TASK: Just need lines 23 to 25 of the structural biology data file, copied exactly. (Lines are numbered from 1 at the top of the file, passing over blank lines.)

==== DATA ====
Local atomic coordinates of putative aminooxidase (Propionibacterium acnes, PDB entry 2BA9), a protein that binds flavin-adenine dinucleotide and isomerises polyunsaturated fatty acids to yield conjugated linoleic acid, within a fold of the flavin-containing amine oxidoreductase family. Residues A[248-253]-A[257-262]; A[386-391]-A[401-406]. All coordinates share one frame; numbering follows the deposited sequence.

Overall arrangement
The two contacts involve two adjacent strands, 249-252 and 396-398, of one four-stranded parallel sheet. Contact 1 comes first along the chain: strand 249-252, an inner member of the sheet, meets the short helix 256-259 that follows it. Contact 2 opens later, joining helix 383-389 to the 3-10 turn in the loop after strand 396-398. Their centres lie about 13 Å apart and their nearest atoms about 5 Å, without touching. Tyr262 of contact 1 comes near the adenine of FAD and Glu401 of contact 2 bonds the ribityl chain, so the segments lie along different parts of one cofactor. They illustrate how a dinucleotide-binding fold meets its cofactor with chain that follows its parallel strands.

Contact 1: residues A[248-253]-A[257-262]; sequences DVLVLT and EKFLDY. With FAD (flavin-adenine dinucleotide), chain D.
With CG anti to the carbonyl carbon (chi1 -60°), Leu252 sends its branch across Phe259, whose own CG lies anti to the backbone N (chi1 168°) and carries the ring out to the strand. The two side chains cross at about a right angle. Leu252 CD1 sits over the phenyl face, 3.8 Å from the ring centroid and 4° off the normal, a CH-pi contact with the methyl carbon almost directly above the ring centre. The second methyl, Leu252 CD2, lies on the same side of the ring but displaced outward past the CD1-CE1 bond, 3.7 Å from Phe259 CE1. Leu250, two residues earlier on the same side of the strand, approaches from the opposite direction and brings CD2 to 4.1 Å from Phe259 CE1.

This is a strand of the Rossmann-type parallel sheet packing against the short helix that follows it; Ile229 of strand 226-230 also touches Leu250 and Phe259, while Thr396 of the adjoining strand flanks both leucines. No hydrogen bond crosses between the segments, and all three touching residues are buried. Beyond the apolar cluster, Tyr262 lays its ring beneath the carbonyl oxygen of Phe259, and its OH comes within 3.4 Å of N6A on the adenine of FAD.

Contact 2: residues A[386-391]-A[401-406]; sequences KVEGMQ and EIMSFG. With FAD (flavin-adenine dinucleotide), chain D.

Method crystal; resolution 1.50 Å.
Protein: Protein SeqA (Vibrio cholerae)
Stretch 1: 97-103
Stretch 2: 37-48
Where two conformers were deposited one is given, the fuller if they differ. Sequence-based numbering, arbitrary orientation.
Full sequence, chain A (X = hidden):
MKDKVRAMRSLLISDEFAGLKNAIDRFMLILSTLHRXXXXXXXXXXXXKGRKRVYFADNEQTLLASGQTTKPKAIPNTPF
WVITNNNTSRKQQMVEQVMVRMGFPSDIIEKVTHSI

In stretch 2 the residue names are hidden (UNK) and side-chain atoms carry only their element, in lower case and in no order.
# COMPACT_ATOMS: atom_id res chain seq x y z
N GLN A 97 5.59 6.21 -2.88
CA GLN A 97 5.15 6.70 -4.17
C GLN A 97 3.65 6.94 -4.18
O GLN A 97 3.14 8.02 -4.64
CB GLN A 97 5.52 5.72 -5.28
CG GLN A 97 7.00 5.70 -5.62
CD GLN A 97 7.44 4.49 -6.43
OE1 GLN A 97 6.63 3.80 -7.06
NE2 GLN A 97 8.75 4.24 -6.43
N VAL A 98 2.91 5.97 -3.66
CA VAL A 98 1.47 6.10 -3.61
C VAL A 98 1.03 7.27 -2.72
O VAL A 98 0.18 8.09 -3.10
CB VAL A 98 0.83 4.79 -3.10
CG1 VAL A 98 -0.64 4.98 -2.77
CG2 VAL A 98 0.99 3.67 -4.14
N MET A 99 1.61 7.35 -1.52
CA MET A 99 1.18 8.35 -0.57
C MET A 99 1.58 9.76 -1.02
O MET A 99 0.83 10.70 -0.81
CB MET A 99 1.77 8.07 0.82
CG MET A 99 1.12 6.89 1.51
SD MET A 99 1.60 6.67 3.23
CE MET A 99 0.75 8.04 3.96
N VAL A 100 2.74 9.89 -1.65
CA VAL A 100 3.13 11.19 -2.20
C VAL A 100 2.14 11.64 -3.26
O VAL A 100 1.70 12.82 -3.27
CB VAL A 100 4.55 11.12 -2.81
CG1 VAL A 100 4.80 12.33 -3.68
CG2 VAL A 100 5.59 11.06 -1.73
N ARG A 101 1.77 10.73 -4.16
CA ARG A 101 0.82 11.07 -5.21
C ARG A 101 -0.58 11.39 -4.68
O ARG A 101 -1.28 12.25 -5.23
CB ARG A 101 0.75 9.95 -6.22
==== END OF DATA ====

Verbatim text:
CG GLN A 97 7.00 5.70 -5.62
CD GLN A 97 7.44 4.49 -6.43
OE1 GLN A 97 6.63 3.80 -7.06